Thursday, July 24, 2008

Vaginal Exams (Part II)

We have discussed how a vaginal exam is performed and what it measures, along with the pros and cons of vaginal exams prenatally. In this post, I want to discuss vaginal exams during labor and birth and their impact on the birth process.

What is the point of a vaginal exam during labor? In a typical hospital birth, labor is "supposed to" follow a pattern, called Friedman's Curve. Here is a chart depicting what is expected of a laboring woman's cervix:


This typically equates to the cervix opening about 1cm an hour. And so, dilation is usually checked about every hour, to make sure a woman is following the curve. If they are not, their labor is labeled "dyfunctional" and often, pitocin is used to augment labor. If that doesn't work after a few hours, this is where the diagnosis "failure to progress" comes in and a cesarean is performed.

The problems with this? There are many. The most glaring being that Friedman's curve is based on averages. What do we know about averages? That they are the mean, that there are normal labors that are shorter and there are normal labors that are longer. It is ridiculous to put a time limit on a physiological process, as long as mother and baby are doing well. It is based on the idea that Birthing Woman are Machines.... if the Machine doesn't dilate X number of cm in X amount of time, the Machine is dysfunctional and we try to "fix" it. If the Machine won't be fixed with pitocin, it must be broken, so let's open it up and do a baby extraction.

So many things are involved in birth, the position of the baby, the strength of the contractions, the mother's comfort and mental readiness for birth. Because the medical establishment likes to believe that the mind and body are separate, it completely discounts that if a woman is uncomfortable in her surroundings, her labor will not progress smoothly. But we are mammals. Most mammals make their nest and need darkness, privacy and quiet to birth. If they are disturbed, labor stalls. Humans are the only mammal that make their nest and then leave it to give birth. It is no wonder labor often slows down once a woman gets to the hospital (or when the midwife arrives at the home in some cases), the mammal part of her says, "New environment, people poking me and asking me questions, not a safe place/time to birth"

The physical aspect of it is that it can be, and often is, very painful. During a time when a woman's body is trying to open up and push down and out a baby, fingers up into the vagina are invasive and counterproductive. In addition, the more vaginal exams, they higher the incidence of infection, especially if the water is broken. If the bag of waters breaks before labor starts, one of the most harmful things a care provider can do is a vaginal exam. As long as things stay out of the vagina, the risk of infection is minimal, but as soon as anything foreign is introduced (sterile gloves included), the risk goes up.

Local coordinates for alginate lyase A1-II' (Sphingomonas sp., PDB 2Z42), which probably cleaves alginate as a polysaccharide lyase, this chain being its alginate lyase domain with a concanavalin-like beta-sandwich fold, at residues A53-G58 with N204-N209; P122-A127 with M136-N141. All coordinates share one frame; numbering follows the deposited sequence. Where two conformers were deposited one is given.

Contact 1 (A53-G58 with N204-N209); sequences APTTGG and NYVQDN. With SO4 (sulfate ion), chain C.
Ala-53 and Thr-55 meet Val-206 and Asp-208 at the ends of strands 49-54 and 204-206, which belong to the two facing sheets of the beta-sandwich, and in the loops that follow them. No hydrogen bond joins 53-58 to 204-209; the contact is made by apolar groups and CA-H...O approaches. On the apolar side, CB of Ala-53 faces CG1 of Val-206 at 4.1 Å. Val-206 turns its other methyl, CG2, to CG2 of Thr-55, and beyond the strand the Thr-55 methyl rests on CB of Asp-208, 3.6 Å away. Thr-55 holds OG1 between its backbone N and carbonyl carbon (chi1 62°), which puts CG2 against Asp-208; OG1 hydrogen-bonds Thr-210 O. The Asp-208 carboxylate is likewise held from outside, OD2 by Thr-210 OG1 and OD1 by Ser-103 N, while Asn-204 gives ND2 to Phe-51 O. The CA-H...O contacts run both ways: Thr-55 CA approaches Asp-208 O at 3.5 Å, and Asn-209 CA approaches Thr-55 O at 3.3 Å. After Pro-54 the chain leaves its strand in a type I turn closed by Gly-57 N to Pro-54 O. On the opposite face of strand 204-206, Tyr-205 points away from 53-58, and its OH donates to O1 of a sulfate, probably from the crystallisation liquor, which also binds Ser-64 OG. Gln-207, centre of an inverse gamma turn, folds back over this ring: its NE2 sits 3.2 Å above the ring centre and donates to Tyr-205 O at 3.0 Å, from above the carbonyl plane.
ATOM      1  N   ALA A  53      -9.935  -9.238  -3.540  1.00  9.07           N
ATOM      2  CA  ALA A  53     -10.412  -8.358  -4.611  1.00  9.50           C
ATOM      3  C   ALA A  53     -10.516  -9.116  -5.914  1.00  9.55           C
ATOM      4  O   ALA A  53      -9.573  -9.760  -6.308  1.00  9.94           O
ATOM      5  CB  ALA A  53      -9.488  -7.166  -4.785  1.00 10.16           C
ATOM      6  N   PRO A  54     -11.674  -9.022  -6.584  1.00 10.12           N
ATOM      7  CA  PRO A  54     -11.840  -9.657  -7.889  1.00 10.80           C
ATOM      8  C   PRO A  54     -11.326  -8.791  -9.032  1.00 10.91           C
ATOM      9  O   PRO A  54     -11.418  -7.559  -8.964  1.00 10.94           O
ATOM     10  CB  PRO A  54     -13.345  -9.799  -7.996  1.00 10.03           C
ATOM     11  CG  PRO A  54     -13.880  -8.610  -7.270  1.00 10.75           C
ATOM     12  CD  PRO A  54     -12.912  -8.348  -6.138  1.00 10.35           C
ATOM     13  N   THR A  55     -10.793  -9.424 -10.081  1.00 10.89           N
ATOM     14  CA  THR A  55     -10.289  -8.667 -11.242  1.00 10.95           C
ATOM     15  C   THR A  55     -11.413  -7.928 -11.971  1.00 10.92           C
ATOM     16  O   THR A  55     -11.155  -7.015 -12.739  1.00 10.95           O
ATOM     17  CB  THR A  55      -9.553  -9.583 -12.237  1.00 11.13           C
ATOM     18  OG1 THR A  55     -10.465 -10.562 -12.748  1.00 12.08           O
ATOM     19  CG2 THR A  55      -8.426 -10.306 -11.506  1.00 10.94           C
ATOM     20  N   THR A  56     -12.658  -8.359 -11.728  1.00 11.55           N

The psychological aspect of vaginal exams during labor is that they can be extremely discouraging if things are not progressing "normally" The language used during vaginal exams is often negative... only 3, just 7, not quite 10 cm. And let's go back to the fundamental truth about vaginal exams that we discussed last post: They only tell what the cervix is doing at that moment. There is no accurate predictor of how long the rest of labor will take. It is entirely possible to go from 4 or 5 cm to complete and pushing in a matter of minutes. In the absence of an actual problem (and a long labor is not a problem) it is a completely pointless procedure.


simplemama said...

very informative, i need to copy and paste this for future reference. It's exciting to have the hope in the power of the cervix!

BirthRight Midwife (in training) said...

So great that you are tackling big issues. Now I don't have to. :)

Just kidding.

I am finding as of late that the biggest use for vaginal exams is to check baby's positioning and mom's pelvic dimensions. I have never understood why midwives do pelvics in early pregnancy when really the best time is late in pregnancy or during the birth when the bones are really spread to their full extent. There have a been a couple of times lately when I needed answers during a birth and could only get them from doing a pelvic, not to check dialation, because that was obvious by how mom was acting and sounding, to check what was holding that baby up. In one case it was an asynclitic baby, in the other case it was a really shallow pubic bone. That dialation thing is such bunk, but vaginal exams do have their place sometimes.

a birth activist said...

Thanks for the perspective, Bianca :) I am glad that are getting the experiential knowledge to balance my (only) theoretical knowledge. I wish I could be your assistant, but KS just wasn't in the cards. Want to be my AAMI study buddy?

What happened with the Mamas that you mentioned? Did it resolve itself?